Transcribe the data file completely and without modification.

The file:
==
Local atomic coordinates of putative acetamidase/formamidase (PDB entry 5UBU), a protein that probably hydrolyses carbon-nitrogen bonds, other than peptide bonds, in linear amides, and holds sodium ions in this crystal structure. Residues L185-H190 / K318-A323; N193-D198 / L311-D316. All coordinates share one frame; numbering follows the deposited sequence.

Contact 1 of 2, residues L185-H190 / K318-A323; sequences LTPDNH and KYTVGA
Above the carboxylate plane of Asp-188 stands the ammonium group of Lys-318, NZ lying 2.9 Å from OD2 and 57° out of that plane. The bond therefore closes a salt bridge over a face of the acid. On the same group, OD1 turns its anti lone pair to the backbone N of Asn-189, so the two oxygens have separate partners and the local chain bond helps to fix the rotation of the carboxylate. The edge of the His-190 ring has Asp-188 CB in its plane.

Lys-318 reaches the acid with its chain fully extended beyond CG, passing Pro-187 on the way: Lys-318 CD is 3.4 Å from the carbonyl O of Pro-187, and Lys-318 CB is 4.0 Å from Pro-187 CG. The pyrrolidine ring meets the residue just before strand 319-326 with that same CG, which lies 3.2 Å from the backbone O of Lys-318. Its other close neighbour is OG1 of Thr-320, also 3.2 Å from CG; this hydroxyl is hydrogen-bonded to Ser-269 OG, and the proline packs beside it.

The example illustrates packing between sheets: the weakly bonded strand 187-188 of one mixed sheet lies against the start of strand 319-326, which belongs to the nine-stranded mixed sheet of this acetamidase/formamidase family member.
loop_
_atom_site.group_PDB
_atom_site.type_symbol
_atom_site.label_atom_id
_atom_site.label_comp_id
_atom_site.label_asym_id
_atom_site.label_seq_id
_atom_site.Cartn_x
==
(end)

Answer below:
Local atomic coordinates of putative acetamidase/formamidase (PDB entry 5UBU), a protein that probably hydrolyses carbon-nitrogen bonds, other than peptide bonds, in linear amides, and holds sodium ions in this crystal structure. Residues L185-H190 / K318-A323; N193-D198 / L311-D316. All coordinates share one frame; numbering follows the deposited sequence.

Contact 1 of 2, residues L185-H190 / K318-A323; sequences LTPDNH and KYTVGA
Above the carboxylate plane of Asp-188 stands the ammonium group of Lys-318, NZ lying 2.9 Å from OD2 and 57° out of that plane. The bond therefore closes a salt bridge over a face of the acid. On the same group, OD1 turns its anti lone pair to the backbone N of Asn-189, so the two oxygens have separate partners and the local chain bond helps to fix the rotation of the carboxylate. The edge of the His-190 ring has Asp-188 CB in its plane.

Lys-318 reaches the acid with its chain fully extended beyond CG, passing Pro-187 on the way: Lys-318 CD is 3.4 Å from the carbonyl O of Pro-187, and Lys-318 CB is 4.0 Å from Pro-187 CG. The pyrrolidine ring meets the residue just before strand 319-326 with that same CG, which lies 3.2 Å from the backbone O of Lys-318. Its other close neighbour is OG1 of Thr-320, also 3.2 Å from CG; this hydroxyl is hydrogen-bonded to Ser-269 OG, and the proline packs beside it.

The example illustrates packing between sheets: the weakly bonded strand 187-188 of one mixed sheet lies against the start of strand 319-326, which belongs to the nine-stranded mixed sheet of this acetamidase/formamidase family member.
loop_
_atom_site.group_PDB
_atom_site.type_symbol
_atom_site.label_atom_id
_atom_site.label_comp_id
_atom_site.label_asym_id
_atom_site.label_seq_id
_atom_site.Cartn_x